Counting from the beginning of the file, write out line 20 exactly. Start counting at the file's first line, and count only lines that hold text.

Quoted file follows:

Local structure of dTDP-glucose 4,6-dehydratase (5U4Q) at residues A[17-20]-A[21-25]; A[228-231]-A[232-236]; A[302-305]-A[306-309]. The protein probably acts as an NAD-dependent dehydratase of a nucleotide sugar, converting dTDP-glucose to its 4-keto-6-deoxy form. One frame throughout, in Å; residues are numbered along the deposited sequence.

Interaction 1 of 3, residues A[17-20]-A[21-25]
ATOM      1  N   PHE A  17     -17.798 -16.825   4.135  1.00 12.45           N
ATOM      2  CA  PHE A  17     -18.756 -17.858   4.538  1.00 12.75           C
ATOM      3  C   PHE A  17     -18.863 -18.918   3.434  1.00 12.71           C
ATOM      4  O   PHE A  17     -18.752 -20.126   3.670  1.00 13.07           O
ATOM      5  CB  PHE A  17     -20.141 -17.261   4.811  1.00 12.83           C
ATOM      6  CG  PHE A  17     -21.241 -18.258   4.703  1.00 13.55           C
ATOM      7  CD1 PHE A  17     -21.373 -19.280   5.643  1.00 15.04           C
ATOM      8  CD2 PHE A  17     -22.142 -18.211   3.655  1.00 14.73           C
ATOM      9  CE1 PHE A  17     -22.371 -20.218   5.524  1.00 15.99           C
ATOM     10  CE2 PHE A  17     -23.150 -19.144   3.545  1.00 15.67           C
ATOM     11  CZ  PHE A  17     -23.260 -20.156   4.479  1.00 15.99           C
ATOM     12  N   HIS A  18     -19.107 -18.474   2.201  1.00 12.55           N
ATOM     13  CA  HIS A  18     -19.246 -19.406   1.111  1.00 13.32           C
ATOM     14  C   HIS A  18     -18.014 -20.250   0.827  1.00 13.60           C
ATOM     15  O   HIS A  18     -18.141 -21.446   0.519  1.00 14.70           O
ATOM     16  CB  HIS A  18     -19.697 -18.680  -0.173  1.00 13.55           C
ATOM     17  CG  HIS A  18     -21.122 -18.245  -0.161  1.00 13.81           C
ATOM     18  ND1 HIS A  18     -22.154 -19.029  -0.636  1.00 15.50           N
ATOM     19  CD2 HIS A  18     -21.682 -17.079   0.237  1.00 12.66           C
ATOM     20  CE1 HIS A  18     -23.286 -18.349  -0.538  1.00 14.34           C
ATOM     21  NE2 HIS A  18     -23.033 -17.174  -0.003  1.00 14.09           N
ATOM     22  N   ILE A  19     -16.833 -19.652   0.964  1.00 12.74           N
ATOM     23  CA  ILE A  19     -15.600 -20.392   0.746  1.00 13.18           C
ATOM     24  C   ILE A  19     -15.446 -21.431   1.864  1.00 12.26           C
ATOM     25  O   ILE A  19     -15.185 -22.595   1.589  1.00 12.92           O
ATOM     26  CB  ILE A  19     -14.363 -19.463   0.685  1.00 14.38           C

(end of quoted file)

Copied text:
ATOM     18  ND1 HIS A  18     -22.154 -19.029  -0.636  1.00 15.50           N